So, does a similar process hold in the Australian context? Are your employment chances rooted and rooned by not having a posh accent?

Not in Australia. But the UK study serves as a caution of sorts, and it’s worth reviewing the dynamics of accent and employment in the UK, Australia and beyond.

How we judge accents

We don’t judge accents themselves, but rather the speakers of those accents and our perceptions of those speakers’ qualities. Charles V, Holy Roman Emperor (1519-1556), reputedly spoke Spanish to God, French to men, Italian to women and German to horses.

We commonly judge accents and their speakers along dimensions of prestige and pleasantness.

To these ends, Brits with posh accents may be doubly advantaged. Many are born into these accents or acquire them at elite public schools. And, on the pleasantness spectrum, we tend to be drawn to accents most like our own.

Therefore, if you happen to be one of the estimated 3-5% of Brits who has a posh accent, and you’re reviewing the application of poor Cockney flower girl Eliza Doolittle, then, yes, for poor Eliza, a job will ardly hever ‘appen.

My Fair Lady.

But accents index both positive and negative attributes to employers and potential customers, and posh accents have been fraying in the British sphere since the 1990s. Studies have shown while posh accents index “intelligence” and “success” they are also considered “less friendly” and “less trustworthy” than regionally marked or difficult-to-place accents.

This has led, among other things, to the emergence of what has been labelled Estuary English, a mix of a posh accent and certain Cockney features, such as glottal stops. Tony Blair and Princess Diana were well known speakers of Estuary English.

Linguist Emma Moore talks about Tony Blair and Estuary English in the following video:

Alongside this process, Scottish accents have emerged as having a certain value add in British society. For instance, a 2008 survey found Scottish accents to be the most reassuring and soothing in a crisis. And a 2012 survey found them to be hardworking and reliable in business.

‘Posh’ accents in Australian English

Australian English is judged variously and inconsistently throughout its history, both at home and abroad.

Winston Churchill called Australian English “the most brutal maltreatment that has ever been inflicted on the mother-tongue of the great English-speaking nations”.

Historian Joy Damousi notes American writer Mark Twain, for his part, was fond of the English spoken in Ballarat.

Twain was impressed with how Ballarat speakers rendered thank you to a simple Q and you’re welcome to km. Such shortenings he mused, give the tongue “a delicate whispery and vanishing cadence which charms the ear …”.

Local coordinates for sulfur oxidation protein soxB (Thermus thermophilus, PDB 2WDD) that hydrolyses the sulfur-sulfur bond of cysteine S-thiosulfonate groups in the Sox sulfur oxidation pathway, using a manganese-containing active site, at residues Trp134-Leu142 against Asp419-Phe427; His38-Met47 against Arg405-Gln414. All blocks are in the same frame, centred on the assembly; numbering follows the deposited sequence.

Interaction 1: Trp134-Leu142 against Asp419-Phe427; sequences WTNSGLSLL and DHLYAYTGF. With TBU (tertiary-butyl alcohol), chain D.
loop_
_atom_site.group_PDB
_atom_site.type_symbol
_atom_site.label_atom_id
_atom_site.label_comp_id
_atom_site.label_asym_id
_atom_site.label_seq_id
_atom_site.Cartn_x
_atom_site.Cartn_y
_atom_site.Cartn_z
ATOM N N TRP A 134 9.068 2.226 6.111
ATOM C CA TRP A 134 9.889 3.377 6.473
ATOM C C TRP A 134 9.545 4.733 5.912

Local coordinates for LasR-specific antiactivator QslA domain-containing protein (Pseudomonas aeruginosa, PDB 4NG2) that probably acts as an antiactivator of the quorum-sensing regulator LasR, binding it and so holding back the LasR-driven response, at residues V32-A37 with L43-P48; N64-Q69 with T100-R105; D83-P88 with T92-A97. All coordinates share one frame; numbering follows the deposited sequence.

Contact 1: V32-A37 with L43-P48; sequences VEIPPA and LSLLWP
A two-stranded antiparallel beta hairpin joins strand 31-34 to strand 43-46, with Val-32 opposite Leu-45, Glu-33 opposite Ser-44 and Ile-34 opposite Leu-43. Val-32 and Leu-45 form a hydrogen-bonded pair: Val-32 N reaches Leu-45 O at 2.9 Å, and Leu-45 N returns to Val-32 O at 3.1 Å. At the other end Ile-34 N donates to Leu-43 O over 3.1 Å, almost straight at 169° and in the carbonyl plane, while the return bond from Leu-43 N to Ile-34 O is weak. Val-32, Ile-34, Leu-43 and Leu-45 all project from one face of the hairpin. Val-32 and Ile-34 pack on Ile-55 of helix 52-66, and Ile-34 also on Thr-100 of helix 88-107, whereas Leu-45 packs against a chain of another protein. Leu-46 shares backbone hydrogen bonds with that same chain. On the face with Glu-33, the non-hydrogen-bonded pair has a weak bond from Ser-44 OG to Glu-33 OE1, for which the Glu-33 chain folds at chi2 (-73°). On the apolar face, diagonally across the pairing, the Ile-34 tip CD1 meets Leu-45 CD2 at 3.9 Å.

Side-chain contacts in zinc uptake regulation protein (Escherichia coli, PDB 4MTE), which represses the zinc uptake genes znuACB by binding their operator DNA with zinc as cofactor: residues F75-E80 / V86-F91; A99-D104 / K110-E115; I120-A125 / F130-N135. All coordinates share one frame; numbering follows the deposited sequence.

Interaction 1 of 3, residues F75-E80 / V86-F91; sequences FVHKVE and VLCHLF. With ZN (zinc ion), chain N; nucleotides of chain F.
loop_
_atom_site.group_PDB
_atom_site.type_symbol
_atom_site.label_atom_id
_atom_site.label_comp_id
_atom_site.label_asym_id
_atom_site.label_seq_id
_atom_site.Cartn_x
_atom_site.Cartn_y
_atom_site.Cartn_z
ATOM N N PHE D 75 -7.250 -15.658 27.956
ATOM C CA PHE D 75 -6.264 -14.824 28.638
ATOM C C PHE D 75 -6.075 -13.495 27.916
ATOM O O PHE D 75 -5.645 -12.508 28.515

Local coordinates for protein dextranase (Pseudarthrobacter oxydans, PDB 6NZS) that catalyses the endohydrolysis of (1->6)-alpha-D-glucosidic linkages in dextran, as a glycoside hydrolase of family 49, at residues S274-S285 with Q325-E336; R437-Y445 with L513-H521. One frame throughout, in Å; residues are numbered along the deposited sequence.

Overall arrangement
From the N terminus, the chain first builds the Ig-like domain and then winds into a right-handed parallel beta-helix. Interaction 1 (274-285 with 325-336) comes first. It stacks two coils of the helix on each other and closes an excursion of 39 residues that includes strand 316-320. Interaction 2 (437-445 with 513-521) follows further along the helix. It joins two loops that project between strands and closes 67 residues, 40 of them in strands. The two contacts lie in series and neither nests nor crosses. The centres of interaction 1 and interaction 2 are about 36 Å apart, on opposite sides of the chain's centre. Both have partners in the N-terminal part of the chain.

Within Australia, there has historically been a clear social distinction between Cultivated (British-oriented) and Broad or General, distinctly Australian ways of speaking.

This distinction can be traced to the early decades of the colony. In the early 19th century, GA Wilkes notes new arrivals from Britain garnered the label stirling after money with official standing.

Conversely, those born in the colony bore the label currency, a money with less standing and less value. By 1827, one British observer noted the currency could be identified by their Aussie pride, poor teeth and “nasal twang”.

The tide arguably turned in the late 19th and early 20th centuries, when, as lexicographer Bruce Moore observes, Australians derided the migrant whinging poms, who the Australians believed were often openly and vocally disappointed by the new country.

Among other things, Moore links the word “pom” to the fondness of early 20th century Australian children for giving nicknames, and the subsequent playground rhyming of immigrant, jimmygrant and pomegranate for Brit children. The term whinging pom itself had emerged by 1962.

The late 20th century saw the decreasing relevance of British-oriented, cultivated ways of speaking. This can be linked to a number of factors, including increasing Australian nationalism and the establishment of an Australian Language Research Centre. The ABC first permitted distinctly Australian accents in its broadcasts in 1952.

The prime minister’s office maintained a cultivated feel until 1966 with RG Menzies, who, as Moore points out, described himself as “British to the bootstraps”: